Future Methods in Salesforce

Future Methods in Salesforce @future

Future Methods in Salesforce using @future annotation

A future method runs in the background, asynchronously. You can call a future method for executing long-running operations, such as callouts to external Web services or any operation you’d like to run in its own thread, on its own time. You can also use future methods to isolate DML operations on different sObject types to prevent the mixed DML error. Each future method is queued and executes when system resources become available. That way, the execution of your code doesn’t have to wait for the completion of a long-running operation. A benefit of using future methods is that some governor limits are higher, such as SOQL query limits and heap size limits.

Future Methods in Salesforce

Future method syntax

global class FutureClass {
    public static void myFutureMethod() {   
         // Perform some operations
  • Use @future annotation before the method declaration.
  • Future methods must be static methods, and can only return a void type.
  • The specified parameters must be primitive data types, arrays of primitive data types, or collections of primitive data types.
  • Future methods can’t take standard or custom objects as arguments.
  • A common pattern is to pass the method a list of record IDs that you want to process asynchronously.
    global class FutureMethodRecordProcessing {
        public static void processRecords(List<ID> recordIds){   
    	// Get those records based on the IDs
    	List<Account> accts = [SELECT Name FROM Account WHERE Id IN :recordIds];
    	// Process records

Future method callouts using @future(callout=true)

To allow callout from the future method annotation needs an extra parameter (callout=true) to indicate that callouts are allowed. Here is example

global class FutureMethodExample {
    public static void getStockQuotes(String acctName){
    	// Perform a callout to an external service

Test Class for Future Methods

To test methods defined with the future annotation, call the class containing the method in a startTest(), stopTest() code block. All asynchronous calls made after the startTest method are collected by the system. When stopTest is executed, all asynchronous processes are run synchronously.

private class MixedDMLFutureTest {
    @isTest static void test1() {
        User thisUser = [SELECT Id FROM User WHERE Id = :UserInfo.getUserId()];
       // System.runAs() allows mixed DML operations in test context
        System.runAs(thisUser) {
            // startTest/stopTest block to run future method synchronously
        // The future method will run after Test.stopTest();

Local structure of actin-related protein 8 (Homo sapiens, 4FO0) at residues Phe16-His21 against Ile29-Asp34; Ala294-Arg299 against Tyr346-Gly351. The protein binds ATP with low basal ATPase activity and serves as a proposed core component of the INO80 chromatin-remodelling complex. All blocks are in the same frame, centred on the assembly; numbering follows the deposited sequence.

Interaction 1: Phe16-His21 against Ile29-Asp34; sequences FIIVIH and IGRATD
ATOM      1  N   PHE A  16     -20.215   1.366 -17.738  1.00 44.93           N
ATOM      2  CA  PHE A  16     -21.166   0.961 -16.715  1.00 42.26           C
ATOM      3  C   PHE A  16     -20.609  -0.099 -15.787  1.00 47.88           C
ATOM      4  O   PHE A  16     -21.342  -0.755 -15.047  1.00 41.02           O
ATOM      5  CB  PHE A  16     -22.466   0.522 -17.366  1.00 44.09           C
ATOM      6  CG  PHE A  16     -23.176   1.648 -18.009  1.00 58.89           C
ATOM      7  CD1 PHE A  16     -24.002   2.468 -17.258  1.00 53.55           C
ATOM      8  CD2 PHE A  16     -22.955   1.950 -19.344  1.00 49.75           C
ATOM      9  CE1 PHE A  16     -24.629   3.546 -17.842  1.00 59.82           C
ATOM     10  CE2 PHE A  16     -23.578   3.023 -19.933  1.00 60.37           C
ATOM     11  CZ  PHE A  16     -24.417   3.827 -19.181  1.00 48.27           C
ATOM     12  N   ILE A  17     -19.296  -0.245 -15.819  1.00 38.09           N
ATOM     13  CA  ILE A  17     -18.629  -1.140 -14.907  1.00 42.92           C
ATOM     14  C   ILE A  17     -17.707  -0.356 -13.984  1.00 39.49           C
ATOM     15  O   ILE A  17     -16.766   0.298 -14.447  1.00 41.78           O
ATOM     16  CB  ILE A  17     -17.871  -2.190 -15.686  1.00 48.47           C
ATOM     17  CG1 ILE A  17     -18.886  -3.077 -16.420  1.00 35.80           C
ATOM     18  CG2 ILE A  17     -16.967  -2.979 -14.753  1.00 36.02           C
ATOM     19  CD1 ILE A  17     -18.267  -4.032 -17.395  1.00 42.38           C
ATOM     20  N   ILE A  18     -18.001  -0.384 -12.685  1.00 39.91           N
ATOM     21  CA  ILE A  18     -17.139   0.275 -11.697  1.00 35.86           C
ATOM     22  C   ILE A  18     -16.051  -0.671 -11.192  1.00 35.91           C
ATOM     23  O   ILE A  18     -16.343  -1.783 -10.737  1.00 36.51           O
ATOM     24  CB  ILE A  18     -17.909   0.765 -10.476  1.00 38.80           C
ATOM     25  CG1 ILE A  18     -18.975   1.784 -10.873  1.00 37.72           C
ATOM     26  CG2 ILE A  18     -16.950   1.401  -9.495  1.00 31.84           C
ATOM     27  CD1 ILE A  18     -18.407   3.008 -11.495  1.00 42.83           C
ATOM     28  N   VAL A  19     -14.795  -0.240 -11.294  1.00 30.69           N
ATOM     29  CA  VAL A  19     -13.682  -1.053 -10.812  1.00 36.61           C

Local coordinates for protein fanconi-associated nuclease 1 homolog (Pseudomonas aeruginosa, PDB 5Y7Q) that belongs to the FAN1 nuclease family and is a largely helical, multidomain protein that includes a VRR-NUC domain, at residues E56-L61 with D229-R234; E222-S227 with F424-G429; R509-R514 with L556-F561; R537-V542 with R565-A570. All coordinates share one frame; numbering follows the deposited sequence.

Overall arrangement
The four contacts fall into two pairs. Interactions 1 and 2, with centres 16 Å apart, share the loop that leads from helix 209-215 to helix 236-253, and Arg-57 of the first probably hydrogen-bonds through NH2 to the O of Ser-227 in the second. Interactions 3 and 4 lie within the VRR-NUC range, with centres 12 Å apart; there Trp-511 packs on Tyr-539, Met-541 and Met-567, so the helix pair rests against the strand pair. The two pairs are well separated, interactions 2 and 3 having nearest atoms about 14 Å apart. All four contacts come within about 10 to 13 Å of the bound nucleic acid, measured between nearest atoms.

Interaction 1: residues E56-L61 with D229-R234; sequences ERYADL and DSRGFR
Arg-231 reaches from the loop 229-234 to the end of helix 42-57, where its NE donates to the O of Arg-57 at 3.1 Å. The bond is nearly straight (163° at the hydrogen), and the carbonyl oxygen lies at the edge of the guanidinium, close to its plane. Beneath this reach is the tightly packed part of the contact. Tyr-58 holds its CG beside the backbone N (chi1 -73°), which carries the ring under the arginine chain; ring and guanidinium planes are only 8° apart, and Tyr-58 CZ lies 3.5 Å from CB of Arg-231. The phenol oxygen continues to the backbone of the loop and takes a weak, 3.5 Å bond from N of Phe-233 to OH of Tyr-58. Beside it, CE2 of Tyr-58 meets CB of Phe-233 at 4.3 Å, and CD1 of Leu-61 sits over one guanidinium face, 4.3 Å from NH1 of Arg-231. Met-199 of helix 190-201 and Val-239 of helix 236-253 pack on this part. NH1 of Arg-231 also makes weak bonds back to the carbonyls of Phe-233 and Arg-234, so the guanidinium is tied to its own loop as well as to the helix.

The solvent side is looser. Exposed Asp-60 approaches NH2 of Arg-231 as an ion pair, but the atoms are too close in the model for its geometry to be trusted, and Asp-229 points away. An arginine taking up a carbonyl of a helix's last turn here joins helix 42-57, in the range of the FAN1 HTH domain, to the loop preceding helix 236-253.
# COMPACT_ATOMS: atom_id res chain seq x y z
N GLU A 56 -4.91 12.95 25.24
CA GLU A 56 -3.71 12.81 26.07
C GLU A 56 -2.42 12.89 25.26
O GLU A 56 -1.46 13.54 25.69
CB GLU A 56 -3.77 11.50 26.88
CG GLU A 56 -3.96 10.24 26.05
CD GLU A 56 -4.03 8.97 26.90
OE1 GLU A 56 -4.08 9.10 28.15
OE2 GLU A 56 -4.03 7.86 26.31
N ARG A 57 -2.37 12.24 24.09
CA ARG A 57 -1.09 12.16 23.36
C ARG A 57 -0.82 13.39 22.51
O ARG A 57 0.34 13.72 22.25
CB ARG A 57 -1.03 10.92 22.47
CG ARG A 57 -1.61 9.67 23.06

// Verify account is inserted
        Account[] accts = [SELECT Id from Account WHERE Name='Acme'];
        System.assertEquals(1, accts.size());
        // Verify user is inserted
        User[] users = [SELECT Id from User where username='mruiz@awcomputing.com'];
        System.assertEquals(1, users.size());

Future Method Performance Best Practices

Salesforce uses a queue-based framework to handle asynchronous processes from such sources as future methods and batch Apex. This queue is used to balance request workload across organizations. Use the following best practices to ensure your organization is efficiently using the queue for your asynchronous processes.

  • Avoid adding large numbers of future methods to the asynchronous queue, if possible. If more than 2,000 unprocessed requests from a single organization are in the queue, any additional requests from the same organization will be delayed while the queue handles requests from other organizations.
  • Ensure that future methods execute as fast as possible. To ensure fast execution of batch jobs, minimize Web service callout times and tune queries used in your future methods. The longer the future method executes, the more likely other queued requests are delayed when there are a large number of requests in the queue.
  • Test your future methods at scale. Where possible, test using an environment that generates the maximum number of future methods you’d expect to handle. This helps determine if delays will occur.
  • Consider using batch Apex instead of future methods to process large numbers of records.


For more details please refer to official link

To define a future method, simply annotate it with the future annotation, as follows.

Permanent link to this article: https://www.sfdcpoint.com/salesforce/future-methods-in-salesforce/


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    • SANdy on May 9, 2020 at 4:04 am
    • Reply

    Hi Ankush,

    Thanks for Nice Article.
    So for long running callout can we use future method if we are getting TimeOut error while doing a callout?
    Will it solve the error?
    And in which cases we should go for continuation class or Future for long running callout.

    1. We should go for the future, when we don’t want to see an immediate result. You can also set request timeout limit

    • Deepali Kulkarni on August 29, 2020 at 3:15 pm
    • Reply

    Hi Ankush,

    This article is very helpful, thank you for sharing it.
    One question – Can we call @future annotation method inside @future method?

    1. No, you can not.
      You can use queueable for that and chain jobs

    • rohit sandawa on September 1, 2020 at 11:27 am
    • Reply

    very helpful article .
    can we call other future method from one future method ?

      • Pavan on October 1, 2022 at 1:47 pm
      • Reply

      No we cannot call one future method from other future method

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